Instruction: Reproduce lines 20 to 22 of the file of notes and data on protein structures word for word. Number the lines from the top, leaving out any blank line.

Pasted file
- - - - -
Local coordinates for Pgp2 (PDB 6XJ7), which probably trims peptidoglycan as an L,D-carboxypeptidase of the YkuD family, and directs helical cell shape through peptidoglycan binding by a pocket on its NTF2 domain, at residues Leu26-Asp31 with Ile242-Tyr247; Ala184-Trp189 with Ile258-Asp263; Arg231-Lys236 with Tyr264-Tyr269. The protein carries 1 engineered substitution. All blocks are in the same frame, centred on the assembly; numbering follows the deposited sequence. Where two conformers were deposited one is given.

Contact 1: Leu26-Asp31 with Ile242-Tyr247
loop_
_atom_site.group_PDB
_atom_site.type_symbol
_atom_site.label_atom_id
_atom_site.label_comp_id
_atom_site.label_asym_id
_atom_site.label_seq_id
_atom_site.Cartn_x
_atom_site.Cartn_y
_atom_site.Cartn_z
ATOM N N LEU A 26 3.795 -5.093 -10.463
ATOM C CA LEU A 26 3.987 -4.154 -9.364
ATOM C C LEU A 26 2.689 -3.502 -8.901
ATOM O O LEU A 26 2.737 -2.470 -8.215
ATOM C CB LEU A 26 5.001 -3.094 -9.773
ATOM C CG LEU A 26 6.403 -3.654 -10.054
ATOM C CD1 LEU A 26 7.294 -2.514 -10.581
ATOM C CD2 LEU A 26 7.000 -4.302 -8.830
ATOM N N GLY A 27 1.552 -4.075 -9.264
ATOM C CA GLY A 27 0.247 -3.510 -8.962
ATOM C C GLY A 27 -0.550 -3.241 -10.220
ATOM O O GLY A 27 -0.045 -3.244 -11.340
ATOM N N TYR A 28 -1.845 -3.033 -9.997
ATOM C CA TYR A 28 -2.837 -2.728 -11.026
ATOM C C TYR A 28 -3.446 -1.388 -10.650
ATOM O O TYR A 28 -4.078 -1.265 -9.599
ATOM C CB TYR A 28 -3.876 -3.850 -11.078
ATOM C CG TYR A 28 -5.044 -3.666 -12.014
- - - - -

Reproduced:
ATOM C CD2 LEU A 26 7.000 -4.302 -8.830
ATOM N N GLY A 27 1.552 -4.075 -9.264
ATOM C CA GLY A 27 0.247 -3.510 -8.962